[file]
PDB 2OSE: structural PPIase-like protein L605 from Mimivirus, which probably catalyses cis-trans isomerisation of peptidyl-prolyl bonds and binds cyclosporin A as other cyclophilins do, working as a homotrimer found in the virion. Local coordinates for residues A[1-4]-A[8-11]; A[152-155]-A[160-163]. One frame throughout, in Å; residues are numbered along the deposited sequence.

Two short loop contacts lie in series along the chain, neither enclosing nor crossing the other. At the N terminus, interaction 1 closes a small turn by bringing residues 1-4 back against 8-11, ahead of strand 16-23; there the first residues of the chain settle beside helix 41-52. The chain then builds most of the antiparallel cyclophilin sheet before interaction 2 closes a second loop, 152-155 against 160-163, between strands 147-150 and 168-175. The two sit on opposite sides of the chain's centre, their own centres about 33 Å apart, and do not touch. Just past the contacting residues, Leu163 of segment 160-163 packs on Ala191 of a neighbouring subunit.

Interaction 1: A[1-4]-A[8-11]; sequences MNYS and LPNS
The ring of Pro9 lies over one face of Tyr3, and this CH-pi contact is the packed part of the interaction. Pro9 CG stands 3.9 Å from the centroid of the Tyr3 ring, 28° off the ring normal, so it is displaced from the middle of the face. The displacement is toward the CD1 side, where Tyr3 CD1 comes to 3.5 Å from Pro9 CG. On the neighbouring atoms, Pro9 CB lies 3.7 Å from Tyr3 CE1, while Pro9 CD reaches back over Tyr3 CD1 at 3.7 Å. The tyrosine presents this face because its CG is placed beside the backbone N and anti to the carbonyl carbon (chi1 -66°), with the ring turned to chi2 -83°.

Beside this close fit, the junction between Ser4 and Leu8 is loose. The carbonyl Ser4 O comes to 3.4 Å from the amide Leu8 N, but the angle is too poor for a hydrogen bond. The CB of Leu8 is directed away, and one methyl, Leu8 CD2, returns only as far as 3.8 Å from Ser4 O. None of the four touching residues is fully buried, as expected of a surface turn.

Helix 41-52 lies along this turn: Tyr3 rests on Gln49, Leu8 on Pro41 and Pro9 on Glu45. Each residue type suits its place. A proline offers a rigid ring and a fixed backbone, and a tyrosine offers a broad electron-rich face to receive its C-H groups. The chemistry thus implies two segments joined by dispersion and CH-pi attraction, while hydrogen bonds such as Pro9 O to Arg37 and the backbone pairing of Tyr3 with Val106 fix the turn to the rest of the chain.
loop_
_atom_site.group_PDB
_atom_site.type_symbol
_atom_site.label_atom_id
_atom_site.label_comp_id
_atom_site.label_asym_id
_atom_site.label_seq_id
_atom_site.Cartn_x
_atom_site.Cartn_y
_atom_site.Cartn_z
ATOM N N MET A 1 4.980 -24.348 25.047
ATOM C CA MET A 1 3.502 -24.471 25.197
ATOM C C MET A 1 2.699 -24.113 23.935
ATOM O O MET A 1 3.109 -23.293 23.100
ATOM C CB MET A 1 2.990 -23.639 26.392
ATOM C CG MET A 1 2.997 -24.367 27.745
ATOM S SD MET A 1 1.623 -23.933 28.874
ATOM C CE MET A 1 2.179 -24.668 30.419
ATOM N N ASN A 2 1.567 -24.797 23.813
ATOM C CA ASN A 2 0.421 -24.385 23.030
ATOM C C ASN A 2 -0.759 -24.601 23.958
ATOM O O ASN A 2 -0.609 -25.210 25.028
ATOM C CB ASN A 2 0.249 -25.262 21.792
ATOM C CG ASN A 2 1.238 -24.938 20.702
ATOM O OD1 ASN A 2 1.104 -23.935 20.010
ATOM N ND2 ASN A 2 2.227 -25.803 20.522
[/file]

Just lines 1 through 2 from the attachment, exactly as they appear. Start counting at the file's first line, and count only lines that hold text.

PDB 2OSE: structural PPIase-like protein L605 from Mimivirus, which probably catalyses cis-trans isomerisation of peptidyl-prolyl bonds and binds cyclosporin A as other cyclophilins do, working as a homotrimer found in the virion. Local coordinates for residues A[1-4]-A[8-11]; A[152-155]-A[160-163]. One frame throughout, in Å; residues are numbered along the deposited sequence.

Two short loop contacts lie in series along the chain, neither enclosing nor crossing the other. At the N terminus, interaction 1 closes a small turn by bringing residues 1-4 back against 8-11, ahead of strand 16-23; there the first residues of the chain settle beside helix 41-52. The chain then builds most of the antiparallel cyclophilin sheet before interaction 2 closes a second loop, 152-155 against 160-163, between strands 147-150 and 168-175. The two sit on opposite sides of the chain's centre, their own centres about 33 Å apart, and do not touch. Just past the contacting residues, Leu163 of segment 160-163 packs on Ala191 of a neighbouring subunit.